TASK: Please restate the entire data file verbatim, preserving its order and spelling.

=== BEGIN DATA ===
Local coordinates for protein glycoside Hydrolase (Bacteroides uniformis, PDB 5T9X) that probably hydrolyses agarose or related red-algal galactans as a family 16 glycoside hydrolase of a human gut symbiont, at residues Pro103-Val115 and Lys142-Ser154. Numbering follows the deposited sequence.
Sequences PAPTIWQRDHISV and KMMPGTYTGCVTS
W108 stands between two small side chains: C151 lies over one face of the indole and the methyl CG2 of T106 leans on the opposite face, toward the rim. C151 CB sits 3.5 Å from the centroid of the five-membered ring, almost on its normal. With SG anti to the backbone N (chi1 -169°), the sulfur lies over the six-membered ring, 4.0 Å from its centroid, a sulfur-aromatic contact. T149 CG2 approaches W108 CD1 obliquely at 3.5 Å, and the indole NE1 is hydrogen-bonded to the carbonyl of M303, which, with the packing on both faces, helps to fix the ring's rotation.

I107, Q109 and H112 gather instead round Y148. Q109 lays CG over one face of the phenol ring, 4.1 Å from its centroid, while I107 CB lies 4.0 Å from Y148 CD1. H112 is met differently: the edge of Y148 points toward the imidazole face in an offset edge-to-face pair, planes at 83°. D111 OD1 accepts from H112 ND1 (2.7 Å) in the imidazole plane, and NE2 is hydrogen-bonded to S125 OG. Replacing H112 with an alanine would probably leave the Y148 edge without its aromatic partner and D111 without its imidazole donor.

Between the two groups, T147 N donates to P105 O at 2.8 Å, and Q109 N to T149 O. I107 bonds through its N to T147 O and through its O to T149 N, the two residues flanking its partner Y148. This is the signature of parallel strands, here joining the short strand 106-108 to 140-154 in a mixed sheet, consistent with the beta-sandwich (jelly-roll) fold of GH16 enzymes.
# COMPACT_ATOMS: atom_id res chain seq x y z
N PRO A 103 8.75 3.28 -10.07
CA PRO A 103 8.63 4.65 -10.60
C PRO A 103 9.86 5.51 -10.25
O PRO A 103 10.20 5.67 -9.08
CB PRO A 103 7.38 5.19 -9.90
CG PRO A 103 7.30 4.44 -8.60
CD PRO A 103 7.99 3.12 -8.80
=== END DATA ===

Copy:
Local coordinates for protein glycoside Hydrolase (Bacteroides uniformis, PDB 5T9X) that probably hydrolyses agarose or related red-algal galactans as a family 16 glycoside hydrolase of a human gut symbiont, at residues Pro103-Val115 and Lys142-Ser154. Numbering follows the deposited sequence.
Sequences PAPTIWQRDHISV and KMMPGTYTGCVTS
W108 stands between two small side chains: C151 lies over one face of the indole and the methyl CG2 of T106 leans on the opposite face, toward the rim. C151 CB sits 3.5 Å from the centroid of the five-membered ring, almost on its normal. With SG anti to the backbone N (chi1 -169°), the sulfur lies over the six-membered ring, 4.0 Å from its centroid, a sulfur-aromatic contact. T149 CG2 approaches W108 CD1 obliquely at 3.5 Å, and the indole NE1 is hydrogen-bonded to the carbonyl of M303, which, with the packing on both faces, helps to fix the ring's rotation.

I107, Q109 and H112 gather instead round Y148. Q109 lays CG over one face of the phenol ring, 4.1 Å from its centroid, while I107 CB lies 4.0 Å from Y148 CD1. H112 is met differently: the edge of Y148 points toward the imidazole face in an offset edge-to-face pair, planes at 83°. D111 OD1 accepts from H112 ND1 (2.7 Å) in the imidazole plane, and NE2 is hydrogen-bonded to S125 OG. Replacing H112 with an alanine would probably leave the Y148 edge without its aromatic partner and D111 without its imidazole donor.

Between the two groups, T147 N donates to P105 O at 2.8 Å, and Q109 N to T149 O. I107 bonds through its N to T147 O and through its O to T149 N, the two residues flanking its partner Y148. This is the signature of parallel strands, here joining the short strand 106-108 to 140-154 in a mixed sheet, consistent with the beta-sandwich (jelly-roll) fold of GH16 enzymes.
# COMPACT_ATOMS: atom_id res chain seq x y z
N PRO A 103 8.75 3.28 -10.07
CA PRO A 103 8.63 4.65 -10.60
C PRO A 103 9.86 5.51 -10.25
O PRO A 103 10.20 5.67 -9.08
CB PRO A 103 7.38 5.19 -9.90
CG PRO A 103 7.30 4.44 -8.60
CD PRO A 103 7.99 3.12 -8.80